Luckily, Shakespeare’s comedies are, by and large, actually funny. It takes an astute director and ensemble to flesh out the promise of those gags and the real feelings couched in that antiquated language. The Colorado Shakespeare Festival’s production of the romantic comedy “Much Ado About Nothing” is blessed with that – and it’s triumphantly hilarious, one of the best shows they’ve staged in recent memory.
This show will cure anyone with Shakespeare-itis. You know if you’re afflicted – your eyes begin to roll back into your head when you hear iambic pentameter, doublets and hose give you the conniptions, and you fall into a narcoleptic coma well before the end of Act V.
Well, there are reasons the Bard is the Bard. He knows how to tell a story, he knows how to write dialogue, his characters are lively and intense. No amount of horrible English classes or other forced indoctrinations to his work will change that.
At CSF, everyone from director Lynne Collins down to the humblest supernumerary is focused on the same thing – making us laugh. They succeed splendidly. Collins has set her ensemble free: free to find the funny and work it. The dreaded Shakespearean language barrier is vaporized; you can follow the action with the same kind of relaxed clarity the players being to their performances.
The production is set in summery Spain in the mid-1930’s, a time when liberalism and conservative values warred bloodlessly, until the region tipped into civil war at the end of the decade. The warm, bright colors of Andrea Bechert’s attractive, straightforward set, anchored around a functional fountain in its center, give the proceedings a cartoonish flush.
The gist of the matter is love lost, found and confused. Geoff Kent and Karen Slack are perfectly matched as the witty, warring Benedick and Beatrice, two madcap personalities who are tricked into revealing their true feelings for each other. Neither is afraid to bend the play’s language, play with its rhythm, bring the audience into their confidence, or break up a speech with an apt bit of business or touch of physical comedy.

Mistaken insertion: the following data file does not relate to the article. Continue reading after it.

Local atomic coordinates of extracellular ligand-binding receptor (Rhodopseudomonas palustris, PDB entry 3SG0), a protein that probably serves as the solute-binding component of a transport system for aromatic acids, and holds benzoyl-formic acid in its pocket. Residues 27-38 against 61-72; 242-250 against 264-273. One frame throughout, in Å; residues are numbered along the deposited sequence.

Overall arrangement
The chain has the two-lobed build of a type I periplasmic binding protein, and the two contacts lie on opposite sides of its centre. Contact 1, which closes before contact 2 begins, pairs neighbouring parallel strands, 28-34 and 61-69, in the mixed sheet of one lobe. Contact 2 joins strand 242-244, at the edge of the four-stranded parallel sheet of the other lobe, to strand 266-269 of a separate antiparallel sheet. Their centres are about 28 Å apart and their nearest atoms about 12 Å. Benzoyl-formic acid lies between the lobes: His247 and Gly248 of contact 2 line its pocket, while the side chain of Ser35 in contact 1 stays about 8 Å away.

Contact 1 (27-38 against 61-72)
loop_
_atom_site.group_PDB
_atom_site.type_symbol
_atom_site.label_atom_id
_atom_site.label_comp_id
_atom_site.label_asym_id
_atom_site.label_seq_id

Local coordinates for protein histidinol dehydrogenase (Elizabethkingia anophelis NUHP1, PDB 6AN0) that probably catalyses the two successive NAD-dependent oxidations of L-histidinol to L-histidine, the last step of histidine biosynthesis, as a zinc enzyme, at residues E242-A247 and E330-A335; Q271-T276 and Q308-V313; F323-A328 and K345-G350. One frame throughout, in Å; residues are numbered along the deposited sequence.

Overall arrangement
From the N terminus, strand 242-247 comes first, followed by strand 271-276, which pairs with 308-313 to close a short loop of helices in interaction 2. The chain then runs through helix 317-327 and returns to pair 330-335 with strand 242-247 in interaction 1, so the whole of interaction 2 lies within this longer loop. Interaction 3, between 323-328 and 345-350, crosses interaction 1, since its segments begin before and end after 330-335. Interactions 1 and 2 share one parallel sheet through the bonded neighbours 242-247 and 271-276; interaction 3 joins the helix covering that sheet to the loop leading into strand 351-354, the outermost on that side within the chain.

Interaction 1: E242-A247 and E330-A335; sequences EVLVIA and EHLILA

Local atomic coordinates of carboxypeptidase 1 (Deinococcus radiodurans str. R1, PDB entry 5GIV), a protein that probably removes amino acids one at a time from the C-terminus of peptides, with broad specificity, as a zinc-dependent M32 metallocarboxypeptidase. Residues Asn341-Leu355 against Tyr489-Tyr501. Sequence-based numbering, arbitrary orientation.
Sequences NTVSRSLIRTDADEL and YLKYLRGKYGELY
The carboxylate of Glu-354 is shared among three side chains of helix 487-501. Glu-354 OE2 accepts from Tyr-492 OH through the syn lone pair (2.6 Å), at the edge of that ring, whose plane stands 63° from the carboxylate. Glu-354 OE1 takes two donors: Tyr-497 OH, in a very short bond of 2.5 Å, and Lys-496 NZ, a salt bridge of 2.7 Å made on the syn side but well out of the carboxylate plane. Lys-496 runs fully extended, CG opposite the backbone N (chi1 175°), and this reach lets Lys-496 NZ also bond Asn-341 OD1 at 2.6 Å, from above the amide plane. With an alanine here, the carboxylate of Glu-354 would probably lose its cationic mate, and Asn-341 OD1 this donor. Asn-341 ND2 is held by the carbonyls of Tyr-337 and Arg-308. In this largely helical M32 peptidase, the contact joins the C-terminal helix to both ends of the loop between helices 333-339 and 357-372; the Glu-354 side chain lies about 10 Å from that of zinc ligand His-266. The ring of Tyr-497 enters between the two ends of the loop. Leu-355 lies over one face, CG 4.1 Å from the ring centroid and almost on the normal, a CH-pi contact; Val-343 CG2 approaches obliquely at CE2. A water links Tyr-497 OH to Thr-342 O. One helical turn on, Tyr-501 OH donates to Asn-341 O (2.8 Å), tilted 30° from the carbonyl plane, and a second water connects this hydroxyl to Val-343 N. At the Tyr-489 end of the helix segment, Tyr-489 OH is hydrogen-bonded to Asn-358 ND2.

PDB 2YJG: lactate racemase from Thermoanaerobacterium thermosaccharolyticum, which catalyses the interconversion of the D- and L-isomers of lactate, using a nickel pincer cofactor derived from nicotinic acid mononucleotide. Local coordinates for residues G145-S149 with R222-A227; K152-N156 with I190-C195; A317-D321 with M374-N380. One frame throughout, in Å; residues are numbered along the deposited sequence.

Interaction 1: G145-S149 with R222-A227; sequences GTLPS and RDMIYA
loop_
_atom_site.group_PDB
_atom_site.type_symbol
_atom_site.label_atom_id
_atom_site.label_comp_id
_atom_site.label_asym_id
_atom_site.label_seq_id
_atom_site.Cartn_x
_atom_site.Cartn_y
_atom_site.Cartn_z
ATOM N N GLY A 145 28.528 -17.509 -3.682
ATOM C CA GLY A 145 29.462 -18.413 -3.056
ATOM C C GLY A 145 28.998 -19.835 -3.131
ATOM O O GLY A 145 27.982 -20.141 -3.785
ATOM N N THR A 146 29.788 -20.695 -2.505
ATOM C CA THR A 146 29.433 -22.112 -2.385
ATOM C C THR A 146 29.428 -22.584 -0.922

The play’s second, “serious” couple, Hero and Claudio are equally well-drawn by Caitlin Wise and Ben Bonenfant. The paterfamilias of the piece, Leonato, is played so adeptly and with such gravitas by Sam Gregory that he seems to gather the moral focus of the piece. Whether the trickster or the tricked as the plot demands, he radiates authority and emotion in clear and ringing tones.
Steven Patterson is just great as Don Pedro, the brother-in-arms of Benedick and Claudio. His rough-hewn, teasing soldier’s wit is pitched perfectly. The biggest surprise of the night is Michael Kane. He begins the evening as the peevish villain of the piece, Don John (his agonized melancholy is a great choice for the character) and then reappears, unrecognizably, as the affable, demented and stooped constabulary sidekick, Verges.
His crime-fighting partner is Chip Persons, as wonderfully daft a Dogberry as I can remember seeing. Clad in beret, luxuriant mustachios, and crossed bandoliers, he murders the language and the crowd with his stylized gestures and blissful ignorance.
It takes great diligence to strip away the layers of scholarship, and the intimidating reputation of Shakespeare, to get to the essence of his work and make a compelling show out of it. “Much Ado” does. Anyone who needs a laugh should snap up tickets for this show as soon as possible.